Its plans for the future are even more ambitious. A month ago Yukos announced its intention to merge with Sibneft, Russia’s fifth largest oil producer. If it goes ahead, this merger would turn Yukos into the fourth largest oil major in the world.

Khodorkovsky aims to develop a network of privately owned export pipelines that will break the monopoly of the state owned Transneft corporation. Khodorkovsky overcame government objections and just weeks ago won approval for a new US$4 billion pipeline to carry West Siberian crude to Murmansk for export by sea. The new pipeline is expected to have a peak capacity of up to 150 million ton a year. By comparison, in 2002 Russia exported about 200 million tons. And in late May Yukos signed a declaration of intent with the Chinese National Petroleum Company to build a 2,400-kilometer pipeline from Angarsk in Siberia to Daqing, with capacity of 20 million tons per year. Although Transneft signed on as co-sponsor of the project, it would almost certainly preclude the building of a parallel pipeline from Angarsk to Nakhodka, which is favored by the Japanese–and possibly by the Russian government, for strategic reasons.

In addition, Khodorkovsky has campaigned to scrap the production sharing law, which places strict conditions on Western investments in Russian energy and mineral projects, and which is favored by the government and by Lukoil. [2] Khodorkovsky instead wants Western companies to take equity stakes in Russian companies.

Khodorkovsky has also been courting Western companies and governments in an aggressive public relations campaign that is presumably paving the way for future economic deals and political support. In 2001 he created the Open Russia Foundation, “Russia’s first-ever international corporate philanthropic organization,” with luminaries such as Jacob Rothschild and Henry Kissinger on the board. Last year, he symbolically shipped a tanker of Russian crude to Houston. On July 2 he met U.S. Ambassador Alexander Vershbow a few hours before Lebedev’s arrest and informed him of what was about to happen.

It was probably Khodorkovsky’s aggressive business strategies–and not the funding of rump parties like Yabloko–that set off the alarm bells in government circles. The Russian government relies heavily on loyal energy companies like Lukoil, Gazprom and Transneft: To fill its budgetary coffers; to subsidize domestic manufacturers; to gain influence over neighboring states in the “near abroad;” to win friends in Europe; and to provide cheap energy to Russia’s hard-pressed denizens.

Khodorkovsky’s plans–and achievements–threatened to break up these cozy relations, which have been the backbone of Russia’s political economy over the past decade.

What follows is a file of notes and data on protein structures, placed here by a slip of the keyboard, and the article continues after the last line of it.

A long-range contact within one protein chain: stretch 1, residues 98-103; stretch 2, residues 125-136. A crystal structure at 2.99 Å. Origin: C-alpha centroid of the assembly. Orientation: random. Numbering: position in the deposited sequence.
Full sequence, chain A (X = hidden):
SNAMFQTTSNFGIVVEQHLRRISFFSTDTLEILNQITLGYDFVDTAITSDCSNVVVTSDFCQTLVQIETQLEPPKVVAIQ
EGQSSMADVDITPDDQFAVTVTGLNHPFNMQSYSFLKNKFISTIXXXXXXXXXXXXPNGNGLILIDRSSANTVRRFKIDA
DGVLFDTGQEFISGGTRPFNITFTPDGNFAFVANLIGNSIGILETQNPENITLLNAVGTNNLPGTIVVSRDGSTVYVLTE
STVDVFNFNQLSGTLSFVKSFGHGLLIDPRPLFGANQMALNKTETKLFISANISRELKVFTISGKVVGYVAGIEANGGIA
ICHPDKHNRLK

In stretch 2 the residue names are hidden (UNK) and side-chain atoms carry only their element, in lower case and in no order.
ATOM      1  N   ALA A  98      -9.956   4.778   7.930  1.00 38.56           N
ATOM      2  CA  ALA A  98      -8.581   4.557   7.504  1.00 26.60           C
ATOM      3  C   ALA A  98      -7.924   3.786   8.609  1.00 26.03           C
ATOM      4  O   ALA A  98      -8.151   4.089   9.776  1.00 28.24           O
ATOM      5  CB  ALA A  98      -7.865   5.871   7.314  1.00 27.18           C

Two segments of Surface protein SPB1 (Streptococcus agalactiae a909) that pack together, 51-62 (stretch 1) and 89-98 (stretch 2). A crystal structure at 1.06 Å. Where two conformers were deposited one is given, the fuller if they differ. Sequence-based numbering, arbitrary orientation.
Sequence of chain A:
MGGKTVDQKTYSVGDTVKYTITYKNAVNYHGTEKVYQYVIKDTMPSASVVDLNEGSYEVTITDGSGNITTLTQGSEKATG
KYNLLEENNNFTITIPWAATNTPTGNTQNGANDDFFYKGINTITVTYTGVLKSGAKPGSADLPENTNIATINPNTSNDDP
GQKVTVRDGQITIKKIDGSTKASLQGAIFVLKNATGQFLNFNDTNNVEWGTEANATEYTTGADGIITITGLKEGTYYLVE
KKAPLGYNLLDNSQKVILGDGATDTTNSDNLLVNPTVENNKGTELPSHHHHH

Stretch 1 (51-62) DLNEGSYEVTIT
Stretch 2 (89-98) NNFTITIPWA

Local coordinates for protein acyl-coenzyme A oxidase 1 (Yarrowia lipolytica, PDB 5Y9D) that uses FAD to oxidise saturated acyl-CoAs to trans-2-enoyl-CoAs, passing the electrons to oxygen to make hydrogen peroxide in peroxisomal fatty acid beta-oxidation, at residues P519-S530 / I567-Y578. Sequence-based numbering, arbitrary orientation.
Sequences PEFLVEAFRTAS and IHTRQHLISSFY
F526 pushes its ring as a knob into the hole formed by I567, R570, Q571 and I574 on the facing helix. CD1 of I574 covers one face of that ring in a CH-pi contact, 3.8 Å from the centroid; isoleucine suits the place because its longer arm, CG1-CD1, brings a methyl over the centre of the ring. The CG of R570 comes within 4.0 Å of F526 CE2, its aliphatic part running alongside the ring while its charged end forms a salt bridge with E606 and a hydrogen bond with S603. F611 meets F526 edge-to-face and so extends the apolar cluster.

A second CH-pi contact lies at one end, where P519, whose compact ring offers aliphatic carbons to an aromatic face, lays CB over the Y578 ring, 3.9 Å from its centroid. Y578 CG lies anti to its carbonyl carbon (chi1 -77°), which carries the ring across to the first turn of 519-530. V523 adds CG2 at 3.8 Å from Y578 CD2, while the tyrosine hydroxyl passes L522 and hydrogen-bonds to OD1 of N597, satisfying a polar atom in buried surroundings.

In a Russia where the Federal Security Service is clearly ascendant, and where innocuous agencies such as the U.S. Peace Corps or AFL/CIO have been denounced as tools of Western hegemony, Khodorkovsky’s ambition to develop his own foreign investment policy starts to resemble that of the mythical Icarus. Did he really expect Putin to stand by and watch the rising star of Yukos eclipse the state bureaucracy as the major player on world energy markets? Did he not notice that in every other country that is a major oil exporter, the production of oil is a state owned monopoly?

The “hunt on Yukos” is hardly unprecedented. On the contrary, it is consistent with the policies Putin has pursued since the day he took office. Oligarchs like Vladimir Gusinsky and Boris Berezovsky, who played politics and flouted their independence from the Kremlin, were crushed. The rules of the game were clear, and Khodorkovsky was breaking them. Putin is proud of Russia’s traditions, and it is an established tradition to hammer down the nail whose head sticks out. As recently as June 20 Putin said in his annual press conference: “I am absolutely convinced that the much talked about equal distance between various business representatives and the authorities has been achieved in our country in the past few years. Today, those who disagree with this position, as they used to say, are no longer with us.” The first shot of the current “war on the oligarchs” was fired at the end of May, with the release of a think tank report warning of a “crawling coup” with Khodorkovsky in the lead. [3]

President Putin himself has not tried to make political capital out of the Yukos affair. Television coverage has been modest, and his first public statements on the matter, on July 11, were characteristically equivocal. Prime Minister Mikhail Kasyanov, on July 8, even described Lebedev’s arrest as an “overreaction.”

The true story behind the crackdown, if and when it becomes known, may prove to be still more Byzantine, the product of factional struggles within the presidential administration. The media are speculating that a clique of Kremlin hardliners is behind the action–two deputy heads of the presidential administration, Igor Sechin and Viktor Ivanov, and FSB chief Nikolai Patrushev.

It looks increasingly likely that the Yukos and other arrests mark the beginning of the parliamentary campaign, in which Russia’s long term economic interests might well be sacrificed to the short term political goal of bolstering the electoral chances of the United Russia party and its backers in the Kremlin.

1. On July 2, the Justice Ministry allowed Gryzlov to combine the posts of interior minister and party leader, on the curious pretext that the United Russia supreme council, which he chairs, is not the party’s executive organ and thus Gryzlov is not formally a member of the party.

2. See Sergei Kolchin, “Prospects for investment in oil production in Russia,” Russia and Eurasia Review, vol. 2, no. 10, May 13, 2003.

3. Vladimir Prybylovsky, “Oligarchs true and false,” Russia and Eurasia Review, vol. 2, no. 12, June 10, 2003.

Elena Chinyaeva holds a doctorate in modern history from Oxford University and is a writer for Kommersant-Vlast, a leading Russian political weekly. Peter Rutland is a professor at Wesleyan University and editor of the Russia and Eurasia Review .